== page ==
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History of Sea Scout Ship 40
The SS Captain Wrucke
A History - 1949-1980

Located in Palo Alto, California with personnel from throughout the South San Francisco Bay area and Moored at the Palo Alto Yacht Harbor

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Stories from the Crew

Unit History Overview

Ship 40 was chartered in 1949. Its sponsors were the Palo Alto Elks Lodge and its primary membership was drawn from the city of Palo Alto. However, the units alumni encompass personnel drawn from San Jose to Portola Valley. Indeed during the mid 1960s up to half of Ship 40's membership was drawn from other peninsula cities.

The Captain Wrucke represents, to date, the most extensive offshore coastal cruising unit in the history of South San Francisco Bay Sea Scouts. For example, in addition to the Wrucke's active inland underway schedule, the cruising pattern for almost fifteen straight years, left in her wake the relatively safe confines of the San Francisco Bay and cruised offshore as far South as San Diego and Mexico. Coastal Summer Cruises lasted from fourteen and up to twenty-eight days.

The first cruise of the Captain Wrucke in 1950 is still arguably the most impressive blue water "super activity" in the history of the Western Region Sea Scouting: namely, a seventeen day passage from San Francisco to Hawaii and return aboard the U.S. Naval Destroyers Colahan and Shields. Captain Chester T. Wrucke Sr., would have appreciated the accomplishments of the unit and crews who served in this Sea Scout unit which was named after him. The sprit of the Captain Wrucke is likely best captured by the remarks of its first Skipper, who in 1950 was quoted in the Palo Alto Times as saying:

"to the young men of Palo Alto we send our invitation to come out and share with us this great opportunity that the Sea Scout program offers today and to go on with us to make a ship that will stand for honor, championship, and public service."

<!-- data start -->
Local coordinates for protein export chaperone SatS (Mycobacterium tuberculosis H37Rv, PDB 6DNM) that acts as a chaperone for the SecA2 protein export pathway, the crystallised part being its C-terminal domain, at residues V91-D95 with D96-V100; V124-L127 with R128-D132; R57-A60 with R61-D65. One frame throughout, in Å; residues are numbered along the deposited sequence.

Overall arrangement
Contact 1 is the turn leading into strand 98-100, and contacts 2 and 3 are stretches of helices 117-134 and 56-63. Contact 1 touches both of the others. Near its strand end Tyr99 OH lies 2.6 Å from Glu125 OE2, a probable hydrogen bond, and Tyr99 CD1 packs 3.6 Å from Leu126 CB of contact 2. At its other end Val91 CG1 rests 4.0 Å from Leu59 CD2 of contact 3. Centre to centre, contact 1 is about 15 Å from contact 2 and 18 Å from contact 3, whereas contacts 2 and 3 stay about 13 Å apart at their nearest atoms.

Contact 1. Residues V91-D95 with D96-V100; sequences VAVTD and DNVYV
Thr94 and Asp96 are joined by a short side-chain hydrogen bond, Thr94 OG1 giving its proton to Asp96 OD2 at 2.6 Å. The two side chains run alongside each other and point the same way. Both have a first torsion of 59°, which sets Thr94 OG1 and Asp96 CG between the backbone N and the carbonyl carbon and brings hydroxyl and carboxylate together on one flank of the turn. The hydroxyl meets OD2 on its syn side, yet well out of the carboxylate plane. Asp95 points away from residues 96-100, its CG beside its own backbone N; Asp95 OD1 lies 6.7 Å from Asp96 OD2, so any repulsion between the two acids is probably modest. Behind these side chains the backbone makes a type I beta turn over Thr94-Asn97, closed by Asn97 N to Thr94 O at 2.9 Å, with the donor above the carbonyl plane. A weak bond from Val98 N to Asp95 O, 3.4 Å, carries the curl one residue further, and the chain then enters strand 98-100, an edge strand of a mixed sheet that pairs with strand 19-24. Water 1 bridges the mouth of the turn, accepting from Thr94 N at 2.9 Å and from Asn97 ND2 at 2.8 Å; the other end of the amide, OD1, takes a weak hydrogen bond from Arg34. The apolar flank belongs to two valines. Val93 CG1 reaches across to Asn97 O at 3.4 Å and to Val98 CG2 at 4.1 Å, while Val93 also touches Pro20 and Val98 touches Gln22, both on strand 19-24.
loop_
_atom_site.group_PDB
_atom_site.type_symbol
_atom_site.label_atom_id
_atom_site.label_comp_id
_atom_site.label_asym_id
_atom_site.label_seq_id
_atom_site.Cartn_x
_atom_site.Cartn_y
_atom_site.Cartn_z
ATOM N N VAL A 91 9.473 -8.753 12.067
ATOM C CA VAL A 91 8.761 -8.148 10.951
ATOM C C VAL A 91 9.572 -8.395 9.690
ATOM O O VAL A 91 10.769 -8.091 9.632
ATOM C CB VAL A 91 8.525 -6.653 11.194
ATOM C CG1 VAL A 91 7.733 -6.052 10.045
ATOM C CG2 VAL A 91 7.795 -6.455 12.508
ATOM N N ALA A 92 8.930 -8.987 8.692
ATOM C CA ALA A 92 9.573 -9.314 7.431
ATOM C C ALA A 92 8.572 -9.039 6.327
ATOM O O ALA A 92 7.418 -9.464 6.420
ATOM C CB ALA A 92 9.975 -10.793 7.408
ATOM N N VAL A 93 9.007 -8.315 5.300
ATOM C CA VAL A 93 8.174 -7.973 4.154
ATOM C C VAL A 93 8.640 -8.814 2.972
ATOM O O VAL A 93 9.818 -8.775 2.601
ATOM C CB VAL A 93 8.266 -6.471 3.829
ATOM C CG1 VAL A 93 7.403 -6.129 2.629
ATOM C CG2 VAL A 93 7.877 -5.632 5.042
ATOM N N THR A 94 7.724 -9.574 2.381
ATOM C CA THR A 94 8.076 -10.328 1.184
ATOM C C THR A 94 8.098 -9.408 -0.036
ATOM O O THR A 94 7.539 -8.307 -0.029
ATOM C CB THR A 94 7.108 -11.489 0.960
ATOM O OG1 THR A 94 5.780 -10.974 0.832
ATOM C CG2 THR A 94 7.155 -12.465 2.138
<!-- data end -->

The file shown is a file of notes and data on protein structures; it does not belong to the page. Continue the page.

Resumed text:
Ship 40 represents a merger of two pre-1949 units, namely Ship 58 and Ship 69. Ship 58, the Mathew Maury (a.k.a. the Alcor) and Ship 69, the Intrepid were chartered in 1928 and 1941 respectively. The 7th of December 1941 produced an abrupt transformation in both programs as crew and officers responded to America's entry into World War II by joining the Armed Forces or moving to civilian war effort employment.

Following World War II local demographic migration changes impacted the depleted ranks of Ship 58 and Ship 69. Sadly, some South Bay Sea Scouts did not survive the war, others began new careers outside the Bay Area and the advent of the GI Bill would send ex-crew members to college and finance their first homes. Despite this, from 1945 to 1949, both units carried on with their programs yet continued to experience a downward trend in personnel and activities. By 1949 it became apparent that both Ships would benefit by a consolidation into a new unit, Ship 40.

In a sense, Palo Alto Sea Scouts had not lost two programs as much as they had reverted back to their pre-1941 status when Ship 58 was the sole Palo Alto based unit. In fact, Ship 69 was launched from within the ranks of Ship 58. Ship 69's first Skipper Fern Longenacker was a former mate with Ship 58. The consolidation of Ship 58 and Ship 69 made Ship 40 the singular representative of the city of Palo Alto and host Sea Scout Ship out of the Palo Alto harbor.